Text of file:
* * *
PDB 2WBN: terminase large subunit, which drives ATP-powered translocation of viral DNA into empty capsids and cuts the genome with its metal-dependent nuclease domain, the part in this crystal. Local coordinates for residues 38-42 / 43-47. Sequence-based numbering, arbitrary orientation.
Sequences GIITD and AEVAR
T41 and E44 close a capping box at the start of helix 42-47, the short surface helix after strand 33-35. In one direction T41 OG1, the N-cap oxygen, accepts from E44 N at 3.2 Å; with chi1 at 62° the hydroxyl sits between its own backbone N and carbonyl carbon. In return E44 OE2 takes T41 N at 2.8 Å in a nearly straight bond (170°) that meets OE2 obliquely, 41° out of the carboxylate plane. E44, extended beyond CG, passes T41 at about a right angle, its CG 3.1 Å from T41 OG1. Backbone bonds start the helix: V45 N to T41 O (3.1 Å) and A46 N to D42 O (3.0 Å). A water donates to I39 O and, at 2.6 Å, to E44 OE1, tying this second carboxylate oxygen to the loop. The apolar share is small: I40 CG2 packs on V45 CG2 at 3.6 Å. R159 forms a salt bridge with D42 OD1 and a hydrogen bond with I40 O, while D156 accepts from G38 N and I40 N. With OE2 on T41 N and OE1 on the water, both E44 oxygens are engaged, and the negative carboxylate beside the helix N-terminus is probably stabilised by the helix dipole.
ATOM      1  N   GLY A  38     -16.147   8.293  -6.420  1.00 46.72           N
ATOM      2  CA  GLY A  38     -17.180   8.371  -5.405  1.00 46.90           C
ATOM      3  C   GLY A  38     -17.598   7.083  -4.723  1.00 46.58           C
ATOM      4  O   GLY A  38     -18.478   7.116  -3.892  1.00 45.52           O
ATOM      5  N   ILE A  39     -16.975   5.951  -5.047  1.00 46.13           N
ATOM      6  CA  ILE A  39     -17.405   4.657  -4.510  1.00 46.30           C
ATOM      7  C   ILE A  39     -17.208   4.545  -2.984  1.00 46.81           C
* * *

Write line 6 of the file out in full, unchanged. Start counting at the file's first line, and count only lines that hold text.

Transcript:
ATOM      3  C   GLY A  38     -17.598   7.083  -4.723  1.00 46.58           C